I’ve been using jeopardy as a method for exam review for many years. If you can believe it, I remember making a poster board in one of the first classes that I ever taught that students could use. (It involved a lot of tape and papers flaps, and glitter pens).
It always is a fun way to review with students the class session before an exam.
The past 4 years, I’ve experimented with other ways to use jeopardy as a way to review, as a way to tap into students’ inherent interest in games (I mean, who doesn’t love games?!), as a way to increase student involvement and engagement, and as a way for students to develop the skill of writing exam questions.
In my big lecture class, I have implemented a jeopardy game 3-4 class sessions before an exam. Each question must be answered by a new person or team. Sometimes I throw a very large soft foam fuzzy die at random individuals who must choose the question.
They compete against “The Exam” (or me I guess). The objective is to reach certain $ benchmarks that unlock questions on the exam, narrow the essay options, provide a note card, and so on and so forth. They work together as a class to achieve these benchmarks.
Playing the game over multiple class periods allows students to kind of bomb the first round; they realize they really need to begin reviewing material. And they do. It encourages them to start reviewing for the exam earlier than they normally would. (I normally teach this big class only once a week, so 3-4 class sessions means they are weeks away from the exam).
I also play the jeopardy game in bursts–5 minutes here, 15 minutes there. It breaks up class and reenergizes them.
I also have students/teams write possible questions–we usually play more than 1 jeopardy board. They are asked to write questions that range from $100 to $500. They are typically assigned a specific topic at random. While many of the questions are too easy or too hard, there are always some really good ones. We do this a few times, and it really helps them to begin to think about how to write questions–which, I’ve found, begins to help them think about how to take tests.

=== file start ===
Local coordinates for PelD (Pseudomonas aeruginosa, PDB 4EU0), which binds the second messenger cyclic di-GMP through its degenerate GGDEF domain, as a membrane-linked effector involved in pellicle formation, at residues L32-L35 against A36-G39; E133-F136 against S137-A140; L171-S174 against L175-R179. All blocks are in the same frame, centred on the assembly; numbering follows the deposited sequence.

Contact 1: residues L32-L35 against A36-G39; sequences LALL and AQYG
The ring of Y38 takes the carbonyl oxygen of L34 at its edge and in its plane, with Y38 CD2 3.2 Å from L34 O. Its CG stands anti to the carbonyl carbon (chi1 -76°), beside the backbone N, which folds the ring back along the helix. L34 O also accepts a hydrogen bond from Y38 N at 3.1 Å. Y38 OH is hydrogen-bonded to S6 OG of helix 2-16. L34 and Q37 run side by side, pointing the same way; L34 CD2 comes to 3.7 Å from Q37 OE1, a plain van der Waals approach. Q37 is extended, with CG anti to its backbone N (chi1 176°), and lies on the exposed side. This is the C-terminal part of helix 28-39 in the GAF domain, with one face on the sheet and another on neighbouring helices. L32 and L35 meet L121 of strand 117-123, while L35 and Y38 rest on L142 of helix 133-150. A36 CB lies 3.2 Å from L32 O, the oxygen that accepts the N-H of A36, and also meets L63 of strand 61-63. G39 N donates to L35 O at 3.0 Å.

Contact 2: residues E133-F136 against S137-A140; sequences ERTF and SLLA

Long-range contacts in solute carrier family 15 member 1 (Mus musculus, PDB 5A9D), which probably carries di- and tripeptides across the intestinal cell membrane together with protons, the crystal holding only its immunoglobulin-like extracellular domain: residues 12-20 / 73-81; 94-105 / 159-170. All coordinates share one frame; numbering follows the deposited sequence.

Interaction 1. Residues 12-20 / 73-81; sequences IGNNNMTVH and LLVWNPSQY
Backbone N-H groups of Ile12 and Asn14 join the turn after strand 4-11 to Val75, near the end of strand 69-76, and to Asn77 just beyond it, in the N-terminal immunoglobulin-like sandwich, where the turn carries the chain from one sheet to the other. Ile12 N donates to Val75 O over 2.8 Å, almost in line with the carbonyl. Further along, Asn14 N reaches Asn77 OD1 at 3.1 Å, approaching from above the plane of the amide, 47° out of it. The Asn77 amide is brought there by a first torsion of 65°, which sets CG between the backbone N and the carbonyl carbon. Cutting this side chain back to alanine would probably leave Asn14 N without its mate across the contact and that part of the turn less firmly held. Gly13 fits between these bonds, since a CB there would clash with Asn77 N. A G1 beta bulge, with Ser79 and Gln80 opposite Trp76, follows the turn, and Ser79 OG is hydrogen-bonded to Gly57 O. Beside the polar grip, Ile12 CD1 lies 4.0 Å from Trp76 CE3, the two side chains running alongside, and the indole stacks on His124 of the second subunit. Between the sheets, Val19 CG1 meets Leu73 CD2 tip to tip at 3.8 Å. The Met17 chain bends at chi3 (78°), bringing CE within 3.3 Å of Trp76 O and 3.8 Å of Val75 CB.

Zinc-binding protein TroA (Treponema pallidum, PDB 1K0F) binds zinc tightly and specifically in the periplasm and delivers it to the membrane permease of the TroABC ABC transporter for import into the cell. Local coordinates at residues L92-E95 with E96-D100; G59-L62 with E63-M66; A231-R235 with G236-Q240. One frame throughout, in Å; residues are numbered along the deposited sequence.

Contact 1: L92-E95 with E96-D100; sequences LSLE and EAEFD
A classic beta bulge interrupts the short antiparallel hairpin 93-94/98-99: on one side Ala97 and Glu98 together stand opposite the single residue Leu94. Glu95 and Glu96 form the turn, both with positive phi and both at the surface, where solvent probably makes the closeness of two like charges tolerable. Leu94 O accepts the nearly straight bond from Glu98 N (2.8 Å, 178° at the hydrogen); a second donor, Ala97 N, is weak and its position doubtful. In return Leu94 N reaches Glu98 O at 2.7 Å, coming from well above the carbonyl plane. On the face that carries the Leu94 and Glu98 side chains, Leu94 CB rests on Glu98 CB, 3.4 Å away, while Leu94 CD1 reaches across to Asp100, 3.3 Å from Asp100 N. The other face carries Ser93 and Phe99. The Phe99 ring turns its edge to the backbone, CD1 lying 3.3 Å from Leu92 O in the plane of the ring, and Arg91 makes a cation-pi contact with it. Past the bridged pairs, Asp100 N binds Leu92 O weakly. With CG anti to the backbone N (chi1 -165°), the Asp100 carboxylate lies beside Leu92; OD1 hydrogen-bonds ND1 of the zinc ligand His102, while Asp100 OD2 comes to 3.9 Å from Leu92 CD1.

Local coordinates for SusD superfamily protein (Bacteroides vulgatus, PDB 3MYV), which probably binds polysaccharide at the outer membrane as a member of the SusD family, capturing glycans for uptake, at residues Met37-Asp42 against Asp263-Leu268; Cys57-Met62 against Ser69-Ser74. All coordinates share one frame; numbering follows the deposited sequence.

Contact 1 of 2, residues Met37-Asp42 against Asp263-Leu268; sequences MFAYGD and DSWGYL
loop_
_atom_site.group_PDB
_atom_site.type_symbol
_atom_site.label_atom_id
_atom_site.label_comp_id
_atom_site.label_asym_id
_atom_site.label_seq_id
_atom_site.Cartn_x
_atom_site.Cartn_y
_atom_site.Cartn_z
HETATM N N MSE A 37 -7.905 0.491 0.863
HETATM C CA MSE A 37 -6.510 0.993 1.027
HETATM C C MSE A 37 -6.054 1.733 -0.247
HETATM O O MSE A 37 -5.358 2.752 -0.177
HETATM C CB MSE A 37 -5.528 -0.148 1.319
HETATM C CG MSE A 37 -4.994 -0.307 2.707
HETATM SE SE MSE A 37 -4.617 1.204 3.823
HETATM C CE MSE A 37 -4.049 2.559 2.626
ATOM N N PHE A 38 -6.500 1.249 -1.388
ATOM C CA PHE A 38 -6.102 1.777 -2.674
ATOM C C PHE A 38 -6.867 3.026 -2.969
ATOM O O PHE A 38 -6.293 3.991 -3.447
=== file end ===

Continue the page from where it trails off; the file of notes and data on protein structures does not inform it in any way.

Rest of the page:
In my smaller classes, I will sometimes have teams create their $100 to $500 questions in google slides, along with images (art historian over here). Then I have questions ready to go, along with images, and I can mix-and-match them to create a jeopardy board.
Team vs. Team Approach
In my smaller classes (under 30), I have the students play in their teams. And it is team vs. team (rather than students vs. professor/exam). All teams have the ability to earn certain benchmarks (e.g. any team winning over $1000 wins x, or over $3000 y). The winning team usually gets something else that no other team receives. For final jeopardy, I have a representative from each team come to the front of the class to form a “supergroup”. These 5-6 students then have to answer the final jeopardy question after they’ve decided how much each team will wager.
Students always love jeopardy, and it really does help them to begin to review material. It is proves to be an excellent way for them to begin to retrieve material from earlier in the semester, to bond as a team or class, to encourage reviewing material, and so on and so forth.